Finally, I note that all of the outrageous original posts included in this study had been intended as humorous, with the arguable exception of the one in Study 4B. It would be interesting to see whether the same results would be seen for viral outrage against an outright hostile or hateful statement.

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  • 7eggert

    You think viral mobs are something new? No, as you can read here:

    Exodus 23 New International Version (NIV)
    Laws of Justice and Mercy

    1 “Do not spread false reports. Do not help a guilty person by being a malicious witness.

    2 “Do not follow the crowd in doing wrong. When you give testimony in a lawsuit, do not pervert justice by siding with the crowd, 3 and do not show favoritism to a poor person in a lawsuit.

    –>8–

    Many “new” misbehaviors can be read in the bible, Egyptian hieroglyphs or Latin text books.

  • Pingback: Bad Mobs of Good People: The Paradox of Viral Outrage – Numerons()

  • C’est la même

    Anyone need some stones? I’ve got some cheap throwing stones for sale. 😉

  • OWilson

    We are getting into “Crowd Psychology” here.

    It explains mobs, riots, lynchng and lemmings!

  • http://www.mazepath.com/uncleal/EquivPrinFail.pdf Uncle Al

    People are tribal. People want peer acceptance. People enjoy destroying things – potlatch, mobs, war. HELTER SKELTER

    The singular driving force for all is charity. There is no limit to what you can create, but there is only so much that you can steal.

  • Jacob

    Is there really a paradox here? People who might support a 30 day jail sentence for a crime might very well be against a 30 year sentence, and consider it highly injust. The more people that participate in a hate-mob, the more severe the sentence. There are some portions of the experiment which don’t quite fit my analogy (theoretically the first person should have the same moral culpability), but people often don’t pay super close attention to detail.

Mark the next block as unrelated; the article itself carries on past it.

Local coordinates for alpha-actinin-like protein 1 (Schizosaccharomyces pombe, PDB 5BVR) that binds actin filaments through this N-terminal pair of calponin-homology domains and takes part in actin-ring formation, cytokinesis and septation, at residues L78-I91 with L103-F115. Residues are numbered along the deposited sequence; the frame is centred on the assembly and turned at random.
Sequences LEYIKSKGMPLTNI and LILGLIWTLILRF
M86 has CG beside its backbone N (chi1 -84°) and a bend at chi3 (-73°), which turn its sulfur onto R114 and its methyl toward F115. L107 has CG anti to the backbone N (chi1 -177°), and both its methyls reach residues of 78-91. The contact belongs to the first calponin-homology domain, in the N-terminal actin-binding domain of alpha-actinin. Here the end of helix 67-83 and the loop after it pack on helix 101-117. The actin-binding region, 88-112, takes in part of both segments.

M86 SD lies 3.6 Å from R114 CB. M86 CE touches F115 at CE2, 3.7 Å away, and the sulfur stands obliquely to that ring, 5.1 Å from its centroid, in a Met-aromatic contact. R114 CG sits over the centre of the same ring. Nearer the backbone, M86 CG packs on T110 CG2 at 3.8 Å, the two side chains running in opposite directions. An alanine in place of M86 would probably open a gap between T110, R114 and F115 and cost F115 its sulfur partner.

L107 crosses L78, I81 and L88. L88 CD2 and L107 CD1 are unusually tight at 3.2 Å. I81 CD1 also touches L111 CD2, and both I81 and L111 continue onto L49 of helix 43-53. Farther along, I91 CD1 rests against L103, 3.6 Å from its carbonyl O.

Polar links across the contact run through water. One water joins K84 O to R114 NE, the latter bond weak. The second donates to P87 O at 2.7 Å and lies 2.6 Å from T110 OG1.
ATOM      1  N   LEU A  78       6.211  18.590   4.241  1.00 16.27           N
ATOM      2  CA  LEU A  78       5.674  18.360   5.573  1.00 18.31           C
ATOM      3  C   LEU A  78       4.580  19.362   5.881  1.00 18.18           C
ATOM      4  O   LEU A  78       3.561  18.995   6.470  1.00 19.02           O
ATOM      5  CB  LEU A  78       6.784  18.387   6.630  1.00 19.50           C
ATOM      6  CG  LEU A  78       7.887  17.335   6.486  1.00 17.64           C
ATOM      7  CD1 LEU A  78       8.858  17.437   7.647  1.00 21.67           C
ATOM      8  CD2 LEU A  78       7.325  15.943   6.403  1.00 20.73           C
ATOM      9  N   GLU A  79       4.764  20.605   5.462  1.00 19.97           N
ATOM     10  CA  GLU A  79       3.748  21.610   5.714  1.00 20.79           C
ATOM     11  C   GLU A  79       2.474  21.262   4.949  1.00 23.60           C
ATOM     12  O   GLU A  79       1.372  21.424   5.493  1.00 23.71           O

• DaveW

    Well, Neuroskeptic, two people are not a mob, whether you agree with them or not. Everyone is entitled to their opinion. Well of course not, but that used to be common sense. When twits start screeching like the Pod People when they see a non-pod (I’m thinking of the 1978 version here), I find it hard not to get disgusted, no matter what they are virtue-signalling about. Truthfully, none of the examples you post offend me at all – well maybe the gimp – and range from trite and trivial if poorly put to slightly funny (am I totally non-pc or isn’t Study 2 slightly humorous?). Nice that they repeated the experiment though (I just wasted an hour trying to convince a student and his committee the value of repeating an experiment [‘but I had 6 replicates in my study’]), but the value of categories ‘2’ and ’10’ is not clear. I don’t see a paradox here – no one likes a mob who isn’t in one and ‘injustice’ is a vague term even when one is trying to be objective and on social media it always seems to be political posturing rather than any actual injustice.

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About Neuroskeptic

Neuroskeptic is a British neuroscientist who takes a skeptical look at his own field, and beyond. His blog offers a look at the latest developments in neuroscience, psychiatry and psychology through a critical lens.